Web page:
Church leaders alarmed over govt’s shutdown of broadcast network

Church leaders alarmed over govt’s shutdown of broadcast network

Employees and supporters of ABS-CBN hold a rally outside the network’s compound in Quezon City on February 28, 2020.

By Roy Lagarde

May 6, 2020

Manila, Philippines

If freedom of expression and dissent is curtailed, human rights will follow suit, a Catholic archbishop has warned.

Archbishop Socrates Villegas of Lingayen-Dagupan said press freedom encourages debates and discussions to increase government’s accountability and protect the rights of the people.

“The muffling of free national discourse — which is the foundation of legitimacy — makes it easier for power to run rough-shod over people’s rights and interests,” Villegas said.

The former head of the Philippine bishops’ conference made the statement Wednesday after the government ordered the country’s largest broadcasting network to halt operations.

Aside from being a legal issue, he said that the matter also involves “moral and spiritual” aspects that need attention.

According to him, press freedom is a key mechanism of a functioning and healthy democracy.

“The government should be willing to listen to criticisms and opposing views to improve governance,” Villegas said.

The archbishop also expressed concern to the thousands of workers who will be affected by the network’s shutdown amid the coronavirus pandemic.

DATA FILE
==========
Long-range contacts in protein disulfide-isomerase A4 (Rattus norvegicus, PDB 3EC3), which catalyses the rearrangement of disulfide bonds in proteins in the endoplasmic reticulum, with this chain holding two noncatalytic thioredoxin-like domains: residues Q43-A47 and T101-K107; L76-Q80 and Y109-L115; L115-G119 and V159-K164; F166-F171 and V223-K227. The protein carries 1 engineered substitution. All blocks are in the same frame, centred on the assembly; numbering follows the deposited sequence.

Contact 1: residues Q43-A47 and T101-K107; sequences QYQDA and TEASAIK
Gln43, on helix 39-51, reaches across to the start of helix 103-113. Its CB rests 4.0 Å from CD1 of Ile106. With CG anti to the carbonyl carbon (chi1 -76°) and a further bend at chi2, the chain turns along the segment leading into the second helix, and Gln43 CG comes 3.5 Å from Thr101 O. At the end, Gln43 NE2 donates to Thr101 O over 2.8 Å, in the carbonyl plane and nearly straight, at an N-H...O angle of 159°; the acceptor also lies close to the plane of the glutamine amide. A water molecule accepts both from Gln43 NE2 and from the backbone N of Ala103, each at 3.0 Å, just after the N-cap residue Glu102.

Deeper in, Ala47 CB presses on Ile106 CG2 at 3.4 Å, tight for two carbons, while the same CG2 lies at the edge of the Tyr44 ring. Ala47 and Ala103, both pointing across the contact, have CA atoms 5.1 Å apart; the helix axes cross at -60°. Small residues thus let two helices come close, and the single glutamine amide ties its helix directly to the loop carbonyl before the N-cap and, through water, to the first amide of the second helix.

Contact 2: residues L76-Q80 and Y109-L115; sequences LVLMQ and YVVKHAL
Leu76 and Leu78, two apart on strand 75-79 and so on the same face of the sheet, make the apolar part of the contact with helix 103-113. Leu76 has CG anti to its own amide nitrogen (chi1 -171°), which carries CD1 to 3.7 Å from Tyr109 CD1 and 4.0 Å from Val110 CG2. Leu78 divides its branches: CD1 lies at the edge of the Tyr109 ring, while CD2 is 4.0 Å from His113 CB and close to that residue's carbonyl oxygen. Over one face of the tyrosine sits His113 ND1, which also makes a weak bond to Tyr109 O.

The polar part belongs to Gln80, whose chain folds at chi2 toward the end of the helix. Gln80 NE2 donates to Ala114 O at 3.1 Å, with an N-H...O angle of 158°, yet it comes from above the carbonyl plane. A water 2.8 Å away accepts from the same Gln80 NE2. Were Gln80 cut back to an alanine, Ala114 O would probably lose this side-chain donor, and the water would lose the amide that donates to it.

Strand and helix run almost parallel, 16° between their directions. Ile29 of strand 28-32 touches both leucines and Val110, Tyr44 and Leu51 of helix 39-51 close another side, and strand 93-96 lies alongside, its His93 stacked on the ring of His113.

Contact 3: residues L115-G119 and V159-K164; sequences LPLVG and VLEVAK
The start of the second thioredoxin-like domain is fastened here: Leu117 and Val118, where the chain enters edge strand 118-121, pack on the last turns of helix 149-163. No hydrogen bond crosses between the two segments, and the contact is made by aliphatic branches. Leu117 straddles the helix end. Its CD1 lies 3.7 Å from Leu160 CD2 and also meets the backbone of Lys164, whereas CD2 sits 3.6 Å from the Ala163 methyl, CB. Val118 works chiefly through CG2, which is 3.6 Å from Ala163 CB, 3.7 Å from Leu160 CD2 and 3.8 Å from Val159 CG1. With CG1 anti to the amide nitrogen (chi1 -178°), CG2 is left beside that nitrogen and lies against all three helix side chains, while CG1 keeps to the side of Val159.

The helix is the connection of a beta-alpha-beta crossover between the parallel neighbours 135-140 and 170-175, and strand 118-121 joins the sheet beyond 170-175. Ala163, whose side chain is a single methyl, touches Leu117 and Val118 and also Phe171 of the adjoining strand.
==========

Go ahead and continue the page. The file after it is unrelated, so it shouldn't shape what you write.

ABS-CBN signed off after its evening news broadcast on Tuesday, leaving the jobs of 11,000 news and production personnel in jeopardy.

The move followed after the National Telecommunications Commission issued a cease-and-desist order after ABS-CBN’s broadcast franchise expired on May 4.

It also comes after Congress sat on a decision to renew the station’s license.

“Why exacerbate an already dire situation when so many of our countrymen have been harshly treated by the pandemic?” Villegas said.

In several occasions, President Rodrigo Duterte has repeatedly threatened to close down the network for its critical coverage of the government’s bloody drug war that claimed thousands of lives.

Before the closure order, government’s top lawyer, Solicitor-General Jose Calida, warned NTC against allowing the station to operate temporarily.

For Bishop Pablo Virgilio David of Kalookan, the NTC order was “treachery of the highest order”.

Bishops Ruperto Santos of Balanga and Gerardo Alminaza of San Carlos also expressed alarm over the shutdown of the network, which has been a major news source on the pandemic.

“It is untimely and disservice at this time of pandemic the cease and desist order given to ABS-CBN,” Santos said.

“Whatever legal issues there might be in this case, a remedy should be sought that will not further aggravate the plight of thousands of workers that will be added to the growing number of Filipino gravely affected by this pandemic,” said Alminaza.

Villegas also called on ABS-CBN to use this moment to critically examine itself and their mission to society, adding that “it does not help that the television is used to break morals and culture of the Filipinos”.

“There is something more important in the top rating. Promoting wisdom and goodwill is paramount. Don’t be afraid to criticize, but do it for the good of all and always based on the truth,” he said.